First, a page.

Memory Lane: Harav Shlomo Golshevsky, Advocate for the Youth in Boro Park
Rav Golshevsky, although European-born, and a graduate of its greatest yeshivos, he was not the first in his family to serve as a prominent Rav in the United States; his father, Harav Simchah Leib was a well-regarded Rav in Brownsville, sometimes referred to as ‘Yerushalayim d’America.’
Harav Shlomo Golshevsky was born in Ponevezh, Lita in 1912 to his parents Harav Simcha Leib and Rebbetzin Chaya Golshevsky. Rav Simcha Leib learned under the Alter of Slabodka, received his Semicha from Rav Itzele Ponevehzer and was the Rav and Av Beis Din in the City of Haneshik, Lita.
Rav Shlomo learned in Ponevezh Yeshiva. Once, he and his Chavrusa were caught riding a bicycle. His Chavrusa was expelled by the Rosh Yeshiva. Before the Rosh Yeshiva saw him, Shlomo went to some other talmidim and asked what he should do. They said he should go to the Rosh Yeshiva House when he's home with his wife and ask mechilah, pledging never to do it again. The Rebbetzin is unwell, and he will not get upset in front of her. He followed this advice, and was able to remain in yeshivah.
In 1928, his father saw ‘the writing on the wall’ of what was transpiring in Europe; the poverty and antisemitism, so they immigrated to America. They settled in East Flatbush, and Shlomo resumed his learning in Torah Vodaath. He also started the Ivriah Talmud Torah in the basement of his family home in East Flatbush.
Immediately, Rav Shlomo saw the unique needs of the American youth, as well as their parents, and he, of the next generation would spend his life connecting with the Jewish youth of America—a precursor to the kiruv movement which would later blossom.
After receiving his semichah from Rav Meir Pam, the father of the Rosh Yeshivah, he began his rabbinic career as the Rav of a small shul in Bensonhurst and when they wouldn't let him do outreach there, he started what is possibly the first outreach organization in America at 67th St. and 19th Avenue. He called it Beth Shalom Institute, and it attracted Jewish kids from the area with little or no knowledge of yiddishkeit.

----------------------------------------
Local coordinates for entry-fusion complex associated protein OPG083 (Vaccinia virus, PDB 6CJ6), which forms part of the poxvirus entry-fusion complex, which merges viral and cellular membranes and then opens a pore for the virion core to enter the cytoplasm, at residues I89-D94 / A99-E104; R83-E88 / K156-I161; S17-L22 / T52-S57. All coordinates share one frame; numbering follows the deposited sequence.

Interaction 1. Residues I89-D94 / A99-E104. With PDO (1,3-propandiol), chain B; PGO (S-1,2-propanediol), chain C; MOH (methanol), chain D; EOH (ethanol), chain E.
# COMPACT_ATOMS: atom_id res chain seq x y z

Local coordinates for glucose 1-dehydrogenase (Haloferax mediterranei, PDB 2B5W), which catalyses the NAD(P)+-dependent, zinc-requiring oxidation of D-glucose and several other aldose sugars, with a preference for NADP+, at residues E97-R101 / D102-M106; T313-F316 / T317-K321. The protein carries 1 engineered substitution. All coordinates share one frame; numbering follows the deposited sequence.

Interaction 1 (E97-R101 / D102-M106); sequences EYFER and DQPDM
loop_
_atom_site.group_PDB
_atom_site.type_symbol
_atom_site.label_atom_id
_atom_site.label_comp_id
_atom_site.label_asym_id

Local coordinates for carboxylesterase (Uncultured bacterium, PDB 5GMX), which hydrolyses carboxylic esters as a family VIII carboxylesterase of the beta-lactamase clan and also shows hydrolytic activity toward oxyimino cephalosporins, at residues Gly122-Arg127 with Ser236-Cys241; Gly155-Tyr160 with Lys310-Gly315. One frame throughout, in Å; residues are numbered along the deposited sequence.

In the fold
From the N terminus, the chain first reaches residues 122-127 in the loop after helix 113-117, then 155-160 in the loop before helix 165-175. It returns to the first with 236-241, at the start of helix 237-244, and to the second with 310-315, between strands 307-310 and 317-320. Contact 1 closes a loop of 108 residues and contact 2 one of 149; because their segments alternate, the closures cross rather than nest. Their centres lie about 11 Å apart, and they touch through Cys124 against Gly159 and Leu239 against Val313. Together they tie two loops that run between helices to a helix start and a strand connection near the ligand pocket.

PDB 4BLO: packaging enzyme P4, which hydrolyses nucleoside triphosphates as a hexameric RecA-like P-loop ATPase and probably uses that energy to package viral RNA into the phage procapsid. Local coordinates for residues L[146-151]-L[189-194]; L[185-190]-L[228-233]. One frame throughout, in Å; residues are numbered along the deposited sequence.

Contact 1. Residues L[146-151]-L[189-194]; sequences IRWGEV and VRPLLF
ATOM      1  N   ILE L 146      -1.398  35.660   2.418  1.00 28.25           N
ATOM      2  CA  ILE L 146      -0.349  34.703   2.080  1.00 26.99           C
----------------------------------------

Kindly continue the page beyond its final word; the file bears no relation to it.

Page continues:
The Brooklyn Daily Eagle reports on a dinner to benefit the institute, in 1954: “Proceeds of the dinner were donated to the institute, 6322 21st Ave., which provides free tutoring to teenagers on Torah teachings, customs, ethical and moral laws. It also conducts social and athletic activities designed to keep youngsters ‘off the streets and out of harm.’
Around 1950, he became the Rav of Anshei Lubavitch on 41St. and 12 Avenue in Boro Park—a position he held for the remainder of his life.
“Boro Park was very modem in those times. You didn't see a yarmulke or beard on the street! On Yom Kippur his eldest son Rav Mordecai was in charge of the overflow minyan from upstairs of Anshei Lubavitch,” recalls a son.
Here too, he threw himself into Kiruv. He drew boys and girls from the neighborhood who were Jewish yet knew nothing about Judaism—and many of those children’s first exposure to yiddishkeit was through his classes at Anshei Lubavitch.
As a person, he was always happy, smiling, and involved in many things simultaneously. His children recall the two times that he marched on Washington. In 1943, he said it was the right thing to do, even though it was three days before Yom Kippur. He marched again in 1946 with about a 1000 rabbis to influence President Truman to pressure Britain to allow Jews to come to Palestine.
Rav Shlomo passed away suddenly from a stroke at the young age of 47.